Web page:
Romans 8:10, 11
And if Christ be in you, the body is dead because of sin; but the Spirit is life because of righteousness.
He has said (ver. 6) that the "mind of the spirit is life." We have seen in what a large, rich sense these words are true. But it might be objected - and our special familiarity with one aspect of the meaning of "life" would lead to this - that after all, we die; that, in Solomon's language, "all things come alike to all; there is one event to the righteous, and to the wicked." And at first sight this would seem to be a formidable objection. The brand of condemnation is upon us to the last: we die! Of what validity, then, is the justification through Christ? and of what reality the renewal by the Spirit? The objection is answered in these verses, in which are set forth - the persistence of death, the triumph of life.
I. THE PERSISTENCE OF DEATH. It is, indeed, true that, in spite of our justification and renewal, death seems to have dominion over us in our physical relations: "the body is dead." This needs no proving; no human fact can be more patent. We die daily, and at last yield to the final triumph of the foe. How is this reconcilable with the new life? The body is dead "because of sin," viz. the sin of the first man, our federal head. This is the sad heritage which descends to the race on account of the transgression.
1. And one main secret of the persistence of death consists in this, that mankind, in all its natural relations, is one organism. If one member suffer, the other members suffer with it. More especially do ancestral actions, entailing physical consequences, affect the condition of succeeding generations. Therefore, as above (ver. 15 of ch. 5.), "by the trespass of the one the many died." The complex unity of man's natural relations necessitated this permanent consequence to the race.
2. Yes, each one's mortality is linked on to the mortality of the race; man, by necessary natural entailment, is "born to die." But why, it may be asked, does not the individual, volitional agency by which the Christian believer is linked on to a new federation, and made partaker of the power of life, involve of equal necessity the reversal of the original cause? The answer in part is this: that, for reasons which we may or may not partially discern, in the present economy of things there is a permanence of natural causation even in spite of altered spiritual conditions. It is this principle which effectuates the ordained unity of the race, as above set forth; and the same principle involves that, not merely must each member of the race accept at birth his natural heritage, but even his own free spiritual choice and action may not, at least now, effect a change in the sequence of natural causation. This is true of such natural consequences as may have resulted from each one's individual transgressions; it is equally true of the inherited consequences of the first transgression; it is eminently true of the unique entailment of mortality.
3. And one special reason for this permanence of natural causation, in addition to the economic considerations requiring the organic unity of the race, is the necessity that man, under a process of redemptive recovery from sin, should be subjected to the chastening influence which only an experience of the evil of sin's effects can supply. Illustrate by continuance of penalty resulting from individual transgression; as, e.g., drunkenness, dishonesty. So, generally, the continuance of all the ills that flesh is heir to, on account of human sin. In this twofold sense, then, "the body is dead because of sin:" the transgression involved it as a natural consequence; also, in view of redemption, as a remedial discipline.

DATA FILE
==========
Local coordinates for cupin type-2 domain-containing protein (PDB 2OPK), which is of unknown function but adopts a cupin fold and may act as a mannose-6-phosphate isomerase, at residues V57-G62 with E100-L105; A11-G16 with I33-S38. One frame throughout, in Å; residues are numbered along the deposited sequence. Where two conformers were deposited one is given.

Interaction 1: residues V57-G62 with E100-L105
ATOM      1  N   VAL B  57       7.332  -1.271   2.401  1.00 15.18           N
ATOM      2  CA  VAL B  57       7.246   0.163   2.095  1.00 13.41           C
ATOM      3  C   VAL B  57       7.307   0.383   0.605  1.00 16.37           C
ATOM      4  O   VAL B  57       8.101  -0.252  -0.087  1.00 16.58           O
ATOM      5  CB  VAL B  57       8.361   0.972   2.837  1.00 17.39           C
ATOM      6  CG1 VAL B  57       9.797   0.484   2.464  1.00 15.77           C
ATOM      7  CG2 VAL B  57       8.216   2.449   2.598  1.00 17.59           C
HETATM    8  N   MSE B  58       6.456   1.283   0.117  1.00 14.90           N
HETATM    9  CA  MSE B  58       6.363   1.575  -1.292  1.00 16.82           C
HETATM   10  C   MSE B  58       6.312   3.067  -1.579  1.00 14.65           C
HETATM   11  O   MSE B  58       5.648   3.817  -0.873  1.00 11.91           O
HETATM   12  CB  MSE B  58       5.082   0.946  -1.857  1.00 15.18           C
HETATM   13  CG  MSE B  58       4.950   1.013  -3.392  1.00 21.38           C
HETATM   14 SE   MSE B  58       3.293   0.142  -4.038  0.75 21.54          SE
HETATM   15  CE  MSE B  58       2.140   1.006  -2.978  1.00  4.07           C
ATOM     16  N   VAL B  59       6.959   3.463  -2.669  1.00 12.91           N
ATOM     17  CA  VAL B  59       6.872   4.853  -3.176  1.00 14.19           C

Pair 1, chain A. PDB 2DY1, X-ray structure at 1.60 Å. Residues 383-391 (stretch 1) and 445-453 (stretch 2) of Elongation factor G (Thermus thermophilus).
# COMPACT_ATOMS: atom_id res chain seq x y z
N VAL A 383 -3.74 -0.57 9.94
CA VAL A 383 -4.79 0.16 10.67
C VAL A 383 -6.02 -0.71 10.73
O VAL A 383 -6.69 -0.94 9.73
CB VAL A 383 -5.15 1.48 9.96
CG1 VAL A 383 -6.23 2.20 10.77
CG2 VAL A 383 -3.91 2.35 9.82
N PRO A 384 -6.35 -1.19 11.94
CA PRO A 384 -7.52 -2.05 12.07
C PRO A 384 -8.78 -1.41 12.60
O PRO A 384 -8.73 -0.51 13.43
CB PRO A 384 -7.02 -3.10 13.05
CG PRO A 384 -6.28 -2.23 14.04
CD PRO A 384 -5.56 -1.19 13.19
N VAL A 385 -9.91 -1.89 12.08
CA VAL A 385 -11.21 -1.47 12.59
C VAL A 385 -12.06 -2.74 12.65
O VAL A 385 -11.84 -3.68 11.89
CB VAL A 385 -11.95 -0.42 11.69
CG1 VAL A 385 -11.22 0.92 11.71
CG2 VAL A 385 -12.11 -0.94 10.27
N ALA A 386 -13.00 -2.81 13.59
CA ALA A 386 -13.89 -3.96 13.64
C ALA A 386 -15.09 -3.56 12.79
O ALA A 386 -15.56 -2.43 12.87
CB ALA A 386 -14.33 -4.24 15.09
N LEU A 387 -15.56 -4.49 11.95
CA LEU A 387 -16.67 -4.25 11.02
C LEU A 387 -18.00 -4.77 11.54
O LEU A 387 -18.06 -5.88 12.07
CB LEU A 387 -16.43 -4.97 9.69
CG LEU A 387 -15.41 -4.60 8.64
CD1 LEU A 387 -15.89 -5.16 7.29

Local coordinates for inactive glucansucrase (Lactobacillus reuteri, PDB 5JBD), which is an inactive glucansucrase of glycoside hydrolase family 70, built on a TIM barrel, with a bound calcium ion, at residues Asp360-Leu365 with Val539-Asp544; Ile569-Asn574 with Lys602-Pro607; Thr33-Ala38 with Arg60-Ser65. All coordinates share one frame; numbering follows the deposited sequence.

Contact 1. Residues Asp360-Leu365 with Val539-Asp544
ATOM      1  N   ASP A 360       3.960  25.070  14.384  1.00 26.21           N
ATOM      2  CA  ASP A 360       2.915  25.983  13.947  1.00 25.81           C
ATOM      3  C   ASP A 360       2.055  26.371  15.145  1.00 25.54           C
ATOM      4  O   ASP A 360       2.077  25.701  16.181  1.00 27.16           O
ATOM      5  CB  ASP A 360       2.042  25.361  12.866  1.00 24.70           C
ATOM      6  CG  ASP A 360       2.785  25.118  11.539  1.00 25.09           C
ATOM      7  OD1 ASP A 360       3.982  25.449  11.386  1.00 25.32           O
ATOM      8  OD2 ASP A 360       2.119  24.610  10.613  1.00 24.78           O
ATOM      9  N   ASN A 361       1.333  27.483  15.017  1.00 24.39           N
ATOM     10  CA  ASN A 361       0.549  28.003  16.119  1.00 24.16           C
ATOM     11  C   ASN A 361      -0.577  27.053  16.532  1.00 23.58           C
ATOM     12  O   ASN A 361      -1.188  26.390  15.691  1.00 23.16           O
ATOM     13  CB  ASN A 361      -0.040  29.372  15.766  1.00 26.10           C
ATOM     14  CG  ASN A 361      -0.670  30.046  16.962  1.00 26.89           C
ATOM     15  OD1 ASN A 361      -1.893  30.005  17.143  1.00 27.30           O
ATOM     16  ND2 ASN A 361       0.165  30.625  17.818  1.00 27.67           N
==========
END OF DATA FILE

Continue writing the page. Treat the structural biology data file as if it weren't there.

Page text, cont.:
II. THE TRIUMPH OF LIFE. "But" - oh, what a "but" is this! - "the spirit is life because of righteousness." Observe, not living, as the body is said to be dead, i.e. not merely possessed of an attribute; but life! itself, through the inhabitation of the Spirit of God, a living power, which shall eventually penetrate with its vitality all man's psychical and even bodily nature (see Godet). All this is involved in the peculiar phraseology of the tenth verse, and is plainly set forth in the eleventh.
1. A new organic unity of the race, with its own laws of natural causation, is established in Christ. He is the second Adam, the "greater Man." And as by the "sin" of the former came death, so by the "righteousness" - the justification - which is through the latter comes life.
2. "With its own laws of natural causation:" yes; for, though we may not trace their working, they are at work, and shall eventuate in our triumph, through Christ, over even the mortality to which we now must submit. The case is complex; the two humanities are as yet commingled; the two trains of causation are jointly at work. But of the triumph of life, we have the pledge in that he was raised from the dead; himself submitted to the old law, and rose by the power of the new. "Christ the Firstfruits, afterward they that are Christ's at his coming."
3. "Afterward:" yes, when the remedial discipline shall have done its work, and from a restored world, from a renewed mankind, the curse shall be utterly removed. For this we wait, for this we work; and we do not work and wait in vain. "The Spirit of him that raised up Jesus from the dead shall quicken also your mortal bodies." Such, then, is our assurance, such is our hope. But on what is it conditioned? "If Christ be in you;" "If the Spirit of him that raised up Jesus from the dead dwell in you." Oh, let us hasten to him who is the Source of the new life, the Giver of the living Spirit! - T.F.L.
Parallel VersesKJV: And if Christ be in you, the body is dead because of sin; but the Spirit is life because of righteousness.